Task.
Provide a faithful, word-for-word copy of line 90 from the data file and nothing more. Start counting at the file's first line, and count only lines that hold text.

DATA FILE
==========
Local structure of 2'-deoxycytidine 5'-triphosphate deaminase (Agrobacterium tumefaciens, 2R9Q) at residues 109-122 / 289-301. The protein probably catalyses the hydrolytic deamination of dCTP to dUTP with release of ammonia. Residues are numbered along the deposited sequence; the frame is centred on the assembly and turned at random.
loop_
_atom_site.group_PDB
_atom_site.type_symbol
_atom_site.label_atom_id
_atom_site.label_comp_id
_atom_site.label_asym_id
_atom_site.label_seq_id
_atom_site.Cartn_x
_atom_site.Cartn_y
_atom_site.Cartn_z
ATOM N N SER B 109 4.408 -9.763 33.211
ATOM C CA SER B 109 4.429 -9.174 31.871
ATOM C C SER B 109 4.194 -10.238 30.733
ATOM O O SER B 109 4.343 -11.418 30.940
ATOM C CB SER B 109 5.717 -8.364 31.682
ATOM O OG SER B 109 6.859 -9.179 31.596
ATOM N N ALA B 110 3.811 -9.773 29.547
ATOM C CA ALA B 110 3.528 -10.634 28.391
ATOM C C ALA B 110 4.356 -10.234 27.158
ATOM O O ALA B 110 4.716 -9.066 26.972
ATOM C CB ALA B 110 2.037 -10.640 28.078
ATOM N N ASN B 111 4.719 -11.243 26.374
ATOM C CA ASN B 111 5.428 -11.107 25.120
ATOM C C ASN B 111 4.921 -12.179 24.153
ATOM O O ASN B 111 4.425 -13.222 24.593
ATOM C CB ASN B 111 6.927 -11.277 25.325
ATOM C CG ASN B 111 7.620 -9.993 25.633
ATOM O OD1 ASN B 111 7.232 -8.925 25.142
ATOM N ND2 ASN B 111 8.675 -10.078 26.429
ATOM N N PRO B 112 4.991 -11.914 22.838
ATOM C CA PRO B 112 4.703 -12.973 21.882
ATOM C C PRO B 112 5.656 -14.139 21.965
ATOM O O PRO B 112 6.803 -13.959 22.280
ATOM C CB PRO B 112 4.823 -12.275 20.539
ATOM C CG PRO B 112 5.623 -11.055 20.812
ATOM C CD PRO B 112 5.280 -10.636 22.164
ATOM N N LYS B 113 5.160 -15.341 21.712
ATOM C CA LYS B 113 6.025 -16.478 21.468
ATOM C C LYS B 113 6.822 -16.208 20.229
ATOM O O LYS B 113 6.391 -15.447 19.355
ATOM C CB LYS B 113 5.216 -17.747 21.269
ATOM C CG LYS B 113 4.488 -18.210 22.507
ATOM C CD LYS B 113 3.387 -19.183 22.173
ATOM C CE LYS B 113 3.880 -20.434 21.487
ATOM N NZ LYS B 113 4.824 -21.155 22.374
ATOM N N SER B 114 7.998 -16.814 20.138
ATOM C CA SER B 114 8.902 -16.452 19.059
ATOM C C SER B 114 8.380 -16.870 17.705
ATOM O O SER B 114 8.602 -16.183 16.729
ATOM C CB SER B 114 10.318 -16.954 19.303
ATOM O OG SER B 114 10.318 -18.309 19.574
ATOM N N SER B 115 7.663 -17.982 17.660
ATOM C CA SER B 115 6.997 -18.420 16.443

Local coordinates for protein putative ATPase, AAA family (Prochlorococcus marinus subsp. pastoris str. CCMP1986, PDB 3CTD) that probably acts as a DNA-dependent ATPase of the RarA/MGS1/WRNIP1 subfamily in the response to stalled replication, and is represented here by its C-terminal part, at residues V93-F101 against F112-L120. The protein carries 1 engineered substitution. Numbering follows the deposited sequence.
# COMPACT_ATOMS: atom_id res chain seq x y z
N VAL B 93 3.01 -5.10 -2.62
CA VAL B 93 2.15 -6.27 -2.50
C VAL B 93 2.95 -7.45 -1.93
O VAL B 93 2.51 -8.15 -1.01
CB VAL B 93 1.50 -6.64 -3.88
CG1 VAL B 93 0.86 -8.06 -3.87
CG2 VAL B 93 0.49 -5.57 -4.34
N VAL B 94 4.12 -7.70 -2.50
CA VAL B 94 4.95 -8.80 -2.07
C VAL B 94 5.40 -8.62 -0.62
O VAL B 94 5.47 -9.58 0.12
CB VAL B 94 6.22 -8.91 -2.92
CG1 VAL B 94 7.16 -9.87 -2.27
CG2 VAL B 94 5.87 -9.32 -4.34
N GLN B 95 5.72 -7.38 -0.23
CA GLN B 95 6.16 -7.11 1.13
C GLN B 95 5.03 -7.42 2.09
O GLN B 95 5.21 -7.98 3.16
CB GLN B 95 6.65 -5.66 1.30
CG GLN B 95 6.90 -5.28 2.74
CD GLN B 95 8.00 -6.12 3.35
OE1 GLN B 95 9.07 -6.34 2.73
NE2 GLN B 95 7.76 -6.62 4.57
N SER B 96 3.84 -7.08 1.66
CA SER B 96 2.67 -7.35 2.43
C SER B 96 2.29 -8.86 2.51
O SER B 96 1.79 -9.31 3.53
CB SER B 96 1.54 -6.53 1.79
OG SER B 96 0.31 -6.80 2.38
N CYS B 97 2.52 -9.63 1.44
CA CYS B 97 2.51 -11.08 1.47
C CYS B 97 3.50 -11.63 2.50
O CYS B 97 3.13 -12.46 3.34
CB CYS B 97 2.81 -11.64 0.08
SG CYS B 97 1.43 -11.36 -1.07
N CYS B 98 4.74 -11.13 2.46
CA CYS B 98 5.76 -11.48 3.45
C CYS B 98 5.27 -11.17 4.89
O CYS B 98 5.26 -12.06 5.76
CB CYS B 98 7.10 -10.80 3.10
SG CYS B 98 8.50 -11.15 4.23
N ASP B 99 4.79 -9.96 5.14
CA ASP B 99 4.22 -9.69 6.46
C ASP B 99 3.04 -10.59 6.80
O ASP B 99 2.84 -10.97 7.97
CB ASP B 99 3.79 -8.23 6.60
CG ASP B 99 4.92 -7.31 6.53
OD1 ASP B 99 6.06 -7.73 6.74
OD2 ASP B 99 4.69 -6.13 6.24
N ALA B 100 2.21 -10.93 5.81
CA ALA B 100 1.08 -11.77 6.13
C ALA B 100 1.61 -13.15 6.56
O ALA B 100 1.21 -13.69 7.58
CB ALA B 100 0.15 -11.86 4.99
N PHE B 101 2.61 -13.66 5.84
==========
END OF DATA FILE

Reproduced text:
CB CYS B 97 2.81 -11.64 0.08